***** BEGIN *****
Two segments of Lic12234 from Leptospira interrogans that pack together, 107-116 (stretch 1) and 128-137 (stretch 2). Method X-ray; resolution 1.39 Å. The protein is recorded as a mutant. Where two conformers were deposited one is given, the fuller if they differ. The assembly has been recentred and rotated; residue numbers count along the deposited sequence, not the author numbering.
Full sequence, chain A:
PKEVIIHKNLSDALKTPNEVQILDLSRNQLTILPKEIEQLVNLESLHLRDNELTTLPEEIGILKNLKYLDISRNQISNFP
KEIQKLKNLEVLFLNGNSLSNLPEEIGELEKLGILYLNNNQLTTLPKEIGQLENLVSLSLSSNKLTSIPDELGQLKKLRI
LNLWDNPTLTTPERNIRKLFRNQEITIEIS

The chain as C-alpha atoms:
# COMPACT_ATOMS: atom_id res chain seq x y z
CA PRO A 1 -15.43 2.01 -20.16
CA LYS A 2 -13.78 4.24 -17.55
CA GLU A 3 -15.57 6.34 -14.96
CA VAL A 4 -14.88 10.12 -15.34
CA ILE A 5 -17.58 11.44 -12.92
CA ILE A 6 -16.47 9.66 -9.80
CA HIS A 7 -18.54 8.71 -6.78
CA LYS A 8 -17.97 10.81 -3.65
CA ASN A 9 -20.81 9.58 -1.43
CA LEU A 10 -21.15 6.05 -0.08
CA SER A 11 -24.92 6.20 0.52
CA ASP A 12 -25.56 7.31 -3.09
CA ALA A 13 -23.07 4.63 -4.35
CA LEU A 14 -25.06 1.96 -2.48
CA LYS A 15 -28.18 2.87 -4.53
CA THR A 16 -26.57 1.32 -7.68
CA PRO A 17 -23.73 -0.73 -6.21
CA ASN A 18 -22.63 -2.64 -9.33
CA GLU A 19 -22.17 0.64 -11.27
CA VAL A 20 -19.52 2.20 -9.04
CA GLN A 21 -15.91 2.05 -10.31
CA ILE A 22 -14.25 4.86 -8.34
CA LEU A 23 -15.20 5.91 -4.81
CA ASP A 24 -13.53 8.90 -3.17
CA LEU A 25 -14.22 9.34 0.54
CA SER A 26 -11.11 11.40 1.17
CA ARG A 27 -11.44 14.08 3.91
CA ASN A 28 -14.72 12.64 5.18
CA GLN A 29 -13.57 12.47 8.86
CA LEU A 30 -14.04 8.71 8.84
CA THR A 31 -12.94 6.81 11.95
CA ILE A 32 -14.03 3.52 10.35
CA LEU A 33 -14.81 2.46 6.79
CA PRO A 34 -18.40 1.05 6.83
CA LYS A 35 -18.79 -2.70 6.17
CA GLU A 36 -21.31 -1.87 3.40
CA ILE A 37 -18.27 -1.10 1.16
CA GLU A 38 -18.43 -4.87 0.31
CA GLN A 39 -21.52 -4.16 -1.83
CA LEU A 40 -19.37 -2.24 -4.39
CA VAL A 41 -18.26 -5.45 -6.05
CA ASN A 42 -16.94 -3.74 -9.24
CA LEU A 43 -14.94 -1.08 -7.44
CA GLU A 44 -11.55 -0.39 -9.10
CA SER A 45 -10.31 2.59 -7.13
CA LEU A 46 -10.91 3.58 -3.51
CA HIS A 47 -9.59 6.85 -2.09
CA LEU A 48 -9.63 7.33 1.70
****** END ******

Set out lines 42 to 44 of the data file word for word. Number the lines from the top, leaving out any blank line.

CA LYS A 35 -18.79 -2.70 6.17
CA GLU A 36 -21.31 -1.87 3.40
CA ILE A 37 -18.27 -1.10 1.16